Jill Harris over at the Drug Policy Alliance had a great opinion piece in the Bangor Daily News (don’t ask me how I find this stuff). In it she argues that Maine Governor Gary LePage is taking the wrong path in terms of dealing with the state’s budding heroin epidemic, actively juxtaposing the Lepage’s proposal against that of Vermont’s Governor, Pete Shumlin. Whereas Shumlin acknowledges the drug problem as a public health issue and seems keen to address it as such, LePage continues to regurgitate that tired “war on drugs” rhetoric that has failed to solve the problem:
In Vermont, Shumlin spent his entire state of the state speech in January addressing what he called “a full-blown heroin crisis.” He noted that in 2012, twice as many people died of heroin overdose as did in 2011. He commended the police, prosecutors, defense attorneys and judges who work hard on “the criminal side” of drug addiction under tough circumstances. But he said, “we must bolster our approach to addiction with more common sense. We must address it as a public health crisis, providing treatment and support, rather than simply doling out punishment, claiming victory, and moving onto the next conviction.”
Shumlin backed up his call for treatment with nearly $1 million in new funding for treatment. Last year Vermont passed the most far-reaching good Samaritan bill in the country and an effective naloxone access law that has already saved lives.
In Maine, LePage also addressed the heroin problem in his state of the state address and pointed out that “four times as many people died from a heroin overdose in 2012 than in 2011.” But he still, literally, used the language and approach of the “war on drugs.” He proposed no additional treatment resources; in fact, as governor he has cut funding for drug treatment. Instead, he proposed more funding for drug enforcement agents, prosecutors and judges. Last year he vetoed a watered-down good Samaritan bill, and has opposed a naloxone bill this legislative session.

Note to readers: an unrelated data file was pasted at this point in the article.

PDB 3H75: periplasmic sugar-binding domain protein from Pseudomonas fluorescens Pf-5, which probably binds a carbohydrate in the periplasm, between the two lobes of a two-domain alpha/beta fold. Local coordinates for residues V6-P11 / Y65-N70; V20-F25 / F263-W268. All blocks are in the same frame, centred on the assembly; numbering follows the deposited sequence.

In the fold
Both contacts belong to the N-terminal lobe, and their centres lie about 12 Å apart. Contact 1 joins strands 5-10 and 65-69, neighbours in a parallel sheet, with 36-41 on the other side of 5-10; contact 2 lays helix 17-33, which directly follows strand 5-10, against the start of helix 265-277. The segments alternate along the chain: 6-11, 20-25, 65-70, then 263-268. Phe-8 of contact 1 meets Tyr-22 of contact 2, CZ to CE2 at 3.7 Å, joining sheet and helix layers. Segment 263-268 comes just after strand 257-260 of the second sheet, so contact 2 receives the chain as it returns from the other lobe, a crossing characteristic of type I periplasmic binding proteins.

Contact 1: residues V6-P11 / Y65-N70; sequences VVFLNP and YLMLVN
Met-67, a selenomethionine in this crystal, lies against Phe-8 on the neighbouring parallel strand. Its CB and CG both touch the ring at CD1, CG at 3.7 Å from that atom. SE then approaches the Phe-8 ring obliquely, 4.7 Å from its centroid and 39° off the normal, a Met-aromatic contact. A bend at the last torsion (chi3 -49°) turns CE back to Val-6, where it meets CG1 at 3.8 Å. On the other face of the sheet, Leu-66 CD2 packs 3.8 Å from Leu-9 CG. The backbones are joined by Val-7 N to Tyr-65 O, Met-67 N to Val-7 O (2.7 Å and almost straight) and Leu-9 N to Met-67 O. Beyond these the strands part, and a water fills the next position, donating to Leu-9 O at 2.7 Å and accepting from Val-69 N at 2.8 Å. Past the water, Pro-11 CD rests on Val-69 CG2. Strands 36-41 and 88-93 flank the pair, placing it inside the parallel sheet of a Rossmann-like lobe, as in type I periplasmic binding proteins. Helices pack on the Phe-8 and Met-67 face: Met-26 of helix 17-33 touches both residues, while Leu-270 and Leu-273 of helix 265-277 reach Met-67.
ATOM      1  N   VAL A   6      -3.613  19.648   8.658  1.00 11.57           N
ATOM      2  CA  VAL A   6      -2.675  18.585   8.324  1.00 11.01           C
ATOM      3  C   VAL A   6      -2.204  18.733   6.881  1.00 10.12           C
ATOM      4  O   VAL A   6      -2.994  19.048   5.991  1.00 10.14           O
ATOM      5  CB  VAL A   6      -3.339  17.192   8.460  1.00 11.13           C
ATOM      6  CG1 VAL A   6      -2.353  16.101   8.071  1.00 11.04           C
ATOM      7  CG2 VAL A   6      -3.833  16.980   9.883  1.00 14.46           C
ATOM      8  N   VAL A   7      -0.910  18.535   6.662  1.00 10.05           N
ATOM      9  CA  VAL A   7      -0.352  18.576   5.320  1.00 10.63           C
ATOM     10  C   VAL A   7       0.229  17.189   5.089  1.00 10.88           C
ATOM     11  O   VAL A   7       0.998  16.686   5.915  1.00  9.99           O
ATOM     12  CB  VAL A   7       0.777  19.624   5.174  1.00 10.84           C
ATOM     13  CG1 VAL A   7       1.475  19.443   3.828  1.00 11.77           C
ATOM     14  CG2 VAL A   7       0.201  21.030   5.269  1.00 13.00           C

In 1971, President Richard Nixon declared the “war on drugs.” Over the course of that war, over a trillion dollars was spent on get-tough approaches to the drug problem. And 43 years later, what do we have to show for it? A massive prison system that contains almost 25 percent of all the prisoners in the world, even though the United States has only about 5 percent of the world’s population. Local police forces that are increasingly militarized, with high-tech war-making equipment that would be the envy of army generals in many countries. Untold opportunity costs, in money not spent on schools, health and infrastructure to benefit the people of our country.
All this might have been worth it if we had won the war on drugs. But today drugs are cheaper and more available than ever, and there are more varieties of them. Which has led 82 percent of Americans, according to a 2012 Rasmussen poll, to say that the war on drugs is a failure. But LePage seems not to have gotten the memo.
You really should read the whole thing. At the same time, remember that the war on drugs has not been one waged evenly against all citizens and the consequences have been disproportionately shouldered on the backs of young black and hispanic men.